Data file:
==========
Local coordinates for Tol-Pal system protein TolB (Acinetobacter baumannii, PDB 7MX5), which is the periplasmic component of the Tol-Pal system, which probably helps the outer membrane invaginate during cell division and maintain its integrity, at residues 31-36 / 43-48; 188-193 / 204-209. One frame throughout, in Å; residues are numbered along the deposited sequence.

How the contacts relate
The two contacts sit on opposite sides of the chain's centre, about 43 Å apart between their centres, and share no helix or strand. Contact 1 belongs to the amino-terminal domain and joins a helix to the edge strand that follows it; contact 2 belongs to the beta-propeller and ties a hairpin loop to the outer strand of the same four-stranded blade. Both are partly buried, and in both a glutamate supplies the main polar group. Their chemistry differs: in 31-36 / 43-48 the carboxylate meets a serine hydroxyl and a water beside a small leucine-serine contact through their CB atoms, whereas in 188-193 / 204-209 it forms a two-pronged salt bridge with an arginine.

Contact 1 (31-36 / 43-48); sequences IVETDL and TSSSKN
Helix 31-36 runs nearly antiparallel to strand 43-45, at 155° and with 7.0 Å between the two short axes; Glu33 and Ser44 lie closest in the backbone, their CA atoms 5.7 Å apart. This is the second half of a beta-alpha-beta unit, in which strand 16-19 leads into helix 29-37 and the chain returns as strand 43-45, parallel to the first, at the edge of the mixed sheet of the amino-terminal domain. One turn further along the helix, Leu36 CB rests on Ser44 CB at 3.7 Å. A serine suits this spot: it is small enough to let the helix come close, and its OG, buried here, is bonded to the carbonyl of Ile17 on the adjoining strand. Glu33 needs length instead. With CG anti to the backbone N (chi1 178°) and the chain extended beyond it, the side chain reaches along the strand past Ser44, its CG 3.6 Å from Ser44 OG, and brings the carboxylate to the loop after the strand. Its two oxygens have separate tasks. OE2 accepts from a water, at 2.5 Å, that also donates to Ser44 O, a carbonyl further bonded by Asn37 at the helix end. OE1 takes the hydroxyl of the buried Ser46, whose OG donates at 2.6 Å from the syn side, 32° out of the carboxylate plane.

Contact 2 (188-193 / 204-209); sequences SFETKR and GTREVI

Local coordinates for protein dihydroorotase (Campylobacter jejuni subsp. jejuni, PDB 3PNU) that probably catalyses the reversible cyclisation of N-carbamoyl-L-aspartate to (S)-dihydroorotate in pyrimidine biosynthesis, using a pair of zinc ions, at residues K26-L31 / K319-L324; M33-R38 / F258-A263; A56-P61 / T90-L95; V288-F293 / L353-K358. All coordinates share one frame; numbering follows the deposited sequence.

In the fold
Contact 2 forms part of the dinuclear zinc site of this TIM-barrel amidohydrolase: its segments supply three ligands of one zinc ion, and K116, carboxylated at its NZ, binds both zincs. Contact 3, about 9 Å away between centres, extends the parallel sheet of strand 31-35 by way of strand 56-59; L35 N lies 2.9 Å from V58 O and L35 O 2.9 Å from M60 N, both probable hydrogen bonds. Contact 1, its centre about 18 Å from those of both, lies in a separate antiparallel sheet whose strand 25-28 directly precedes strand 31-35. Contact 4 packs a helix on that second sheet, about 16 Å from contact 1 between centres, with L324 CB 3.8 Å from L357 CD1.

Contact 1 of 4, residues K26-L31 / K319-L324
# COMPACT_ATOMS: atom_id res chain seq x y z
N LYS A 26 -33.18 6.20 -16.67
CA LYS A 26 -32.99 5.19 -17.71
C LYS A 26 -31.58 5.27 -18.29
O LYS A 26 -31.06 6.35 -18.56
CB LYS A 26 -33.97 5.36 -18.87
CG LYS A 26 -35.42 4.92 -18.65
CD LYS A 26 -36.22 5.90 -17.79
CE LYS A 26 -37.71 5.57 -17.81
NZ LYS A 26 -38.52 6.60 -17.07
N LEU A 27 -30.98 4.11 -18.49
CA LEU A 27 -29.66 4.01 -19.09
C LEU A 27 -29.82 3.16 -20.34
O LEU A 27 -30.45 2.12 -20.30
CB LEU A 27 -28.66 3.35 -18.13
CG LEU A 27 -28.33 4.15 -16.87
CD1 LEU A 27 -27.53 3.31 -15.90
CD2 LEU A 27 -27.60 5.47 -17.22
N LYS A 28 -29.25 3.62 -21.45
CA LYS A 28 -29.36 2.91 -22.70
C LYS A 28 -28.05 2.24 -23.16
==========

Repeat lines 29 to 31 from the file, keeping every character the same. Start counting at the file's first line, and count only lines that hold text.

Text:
N LYS A 28 -29.25 3.62 -21.45
CA LYS A 28 -29.36 2.91 -22.70
C LYS A 28 -28.05 2.24 -23.16